- Accidental surgical cuts (risk is minimal, but does happen)
- Moderately higher risk of Asthma than for vaginally born babies (Evidence from the U.S. National Library of Medicine & National Institute of Health here & here)
Risks for future pregnancies:
- Placenta problems- where & how it attaches to the uterine wall (placenta accrete, placenta previa or placenta abruption)
- Uterine rupture
- Ectopic pregnancy
- Risk of death- still very low, but risks are higher when a woman had a uterus with cesarean scar
The C-Section rate in the U.S. in 1970 was 5%. The C-Section rate today is over 32%. The World Health Organization recommends C-Section rates should not be higher than 10%-15%. Are 32% of American women’s bodies really incapable of birthing normally & require major surgery to become moms? We don’t know the medical answer, but that just sounds awful high doesn’t it?
How can I decrease the chance of having a C-Section?
- If there is no emergency, ask your provider “Why are you recommending this & what does the evidence say?”
- Ask what other options you have (waiting longer, moving around during labor, if baby is breech have a skilled caregiver turn baby)?
- Communicate you want no interventions without a medical reason (Continuous Electronic Fetal Monitoring, Induction, Epidural, etc), because they can lead to a “significant increase in C-Sections” (Evidence here from a study of 13,000 women).
- Have continuous support (family, doula, coach), because it’s proven to decrease interventions, which can lead to C-Sections.
- Each hospital & Provider has the rate at which they perform C-Sections- “their C-Section rate”. Ask “What is your c-section rate?”. Midwives can’t actually perform C-Sections, but still ask what their rate of C-Sections are because the care leading up to the C-Section is what defines the C-Section rate. The takeaway… if they have a high c-section rate, expect to have a c-section. For example-If you’re shooting for a Vaginal Birth, then going to a hospital or provider with a 40% C-Section rate probably isn’t the best choice (there are hospitals with c-section rates under 10%).
C-Sections are an amazing life-saving procedure when medically required. When not medically required, they expose you & your baby to unnecessary risk. Many providers treat C-Sections like they’re just a routine, no big deal, procedure. The fact is they are major surgery & have implications for you, your baby & all future babies. Bottom line, by asking a few easy questions NOW you’ll quickly get a snapshot & gut feeling of who’ll get behind you & support your goals. And just as important…who won’t.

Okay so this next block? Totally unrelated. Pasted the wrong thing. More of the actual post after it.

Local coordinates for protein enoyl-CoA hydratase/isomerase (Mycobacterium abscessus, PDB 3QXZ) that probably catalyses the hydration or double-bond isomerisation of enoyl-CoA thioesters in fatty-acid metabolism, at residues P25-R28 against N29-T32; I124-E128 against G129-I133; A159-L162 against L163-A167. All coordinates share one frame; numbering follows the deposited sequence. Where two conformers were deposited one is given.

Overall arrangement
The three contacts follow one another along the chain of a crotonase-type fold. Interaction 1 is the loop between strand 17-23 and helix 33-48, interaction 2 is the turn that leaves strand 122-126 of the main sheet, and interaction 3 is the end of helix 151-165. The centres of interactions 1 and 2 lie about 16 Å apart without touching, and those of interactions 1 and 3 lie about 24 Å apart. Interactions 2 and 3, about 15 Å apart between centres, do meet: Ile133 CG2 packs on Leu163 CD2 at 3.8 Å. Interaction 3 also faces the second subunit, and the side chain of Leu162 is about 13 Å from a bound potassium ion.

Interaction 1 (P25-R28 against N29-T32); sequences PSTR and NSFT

If you find yourself unexpectedly in the position of a c-section- you still have some control & options. Here are some ideas:
- Ask for your spouse and Doula (or birth support) to be in the Operating Room with you. Birth support to help you relax is still essential and effective. Plus your doula can take pics of you, your spouse and your sweet baby.
- Ask for the ambiance you want- i.e. specific music to be playing, lights not needed for procedure to be dimmed etc. If there’s an aroma you prefer (like lavender, ask for some of that to be placed near you to help you relax).
- Ask for the baby to be placed on your chest immediately after birth. Request your arms be untied so you can hold baby on your chest or at least have your spouse nearby to hold baby as close to you as possible (even if staff *must* attend to baby, you can have them work with baby near you- ask for it! Baby doesn’t have to be weighed & all that jazz right away if you don’t want them to be. Know what you want mama…this is your birth!).
- Ask for baby to stay with you the entire time.
- Ask spouse to accompany baby wherever they go (if they insist on separating you).
- Ask to breastfeed ASAP- your doula or spouse can help you if you feel shaky or tired. The first hour of life for newborn/mama bonding is super important & breastfeeding is part of that. The ‘bonding’ isn’t just a feel good thing, there’s a whole lot of science happening (hormones, etc.) that helps baby feel safe & develop during their transition in to their new world.
Not all doctors or hospitals will say “yes yes yes!” to each of these suggestions, but it’s worth asking. It’s your birth!